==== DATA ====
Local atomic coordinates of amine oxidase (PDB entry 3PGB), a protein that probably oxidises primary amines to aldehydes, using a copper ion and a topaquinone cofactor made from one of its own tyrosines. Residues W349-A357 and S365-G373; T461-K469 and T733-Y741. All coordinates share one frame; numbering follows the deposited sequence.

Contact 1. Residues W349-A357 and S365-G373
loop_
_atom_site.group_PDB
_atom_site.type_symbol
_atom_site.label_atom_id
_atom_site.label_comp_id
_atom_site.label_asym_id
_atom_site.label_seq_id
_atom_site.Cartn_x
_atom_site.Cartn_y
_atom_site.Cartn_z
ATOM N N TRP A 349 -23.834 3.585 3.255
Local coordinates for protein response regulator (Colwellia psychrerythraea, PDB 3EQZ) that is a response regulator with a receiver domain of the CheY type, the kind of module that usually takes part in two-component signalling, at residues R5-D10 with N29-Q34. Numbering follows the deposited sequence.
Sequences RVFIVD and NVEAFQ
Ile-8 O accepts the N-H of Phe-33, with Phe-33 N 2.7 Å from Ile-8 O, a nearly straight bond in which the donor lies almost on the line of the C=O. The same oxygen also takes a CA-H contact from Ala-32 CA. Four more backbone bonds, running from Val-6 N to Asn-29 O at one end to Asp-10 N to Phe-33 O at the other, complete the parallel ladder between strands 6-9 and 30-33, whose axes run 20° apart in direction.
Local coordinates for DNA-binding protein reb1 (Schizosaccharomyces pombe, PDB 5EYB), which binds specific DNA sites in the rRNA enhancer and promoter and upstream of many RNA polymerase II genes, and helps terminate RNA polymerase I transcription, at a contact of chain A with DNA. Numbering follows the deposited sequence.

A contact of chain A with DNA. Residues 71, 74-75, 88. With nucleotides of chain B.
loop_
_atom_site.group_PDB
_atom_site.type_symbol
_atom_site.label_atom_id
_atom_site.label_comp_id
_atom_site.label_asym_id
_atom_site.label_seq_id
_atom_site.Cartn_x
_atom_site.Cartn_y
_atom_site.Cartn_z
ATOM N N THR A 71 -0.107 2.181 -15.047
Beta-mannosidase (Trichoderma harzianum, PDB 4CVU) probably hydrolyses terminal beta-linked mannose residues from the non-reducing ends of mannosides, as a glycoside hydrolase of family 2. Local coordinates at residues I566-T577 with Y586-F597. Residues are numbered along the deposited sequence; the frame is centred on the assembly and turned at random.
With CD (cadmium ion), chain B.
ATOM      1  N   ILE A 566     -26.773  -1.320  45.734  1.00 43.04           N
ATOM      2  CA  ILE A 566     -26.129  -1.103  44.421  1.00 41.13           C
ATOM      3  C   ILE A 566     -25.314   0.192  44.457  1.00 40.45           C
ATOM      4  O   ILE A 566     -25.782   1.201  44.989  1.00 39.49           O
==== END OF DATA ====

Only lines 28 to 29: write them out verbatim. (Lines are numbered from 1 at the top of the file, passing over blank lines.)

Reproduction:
_atom_site.Cartn_z
ATOM N N THR A 71 -0.107 2.181 -15.047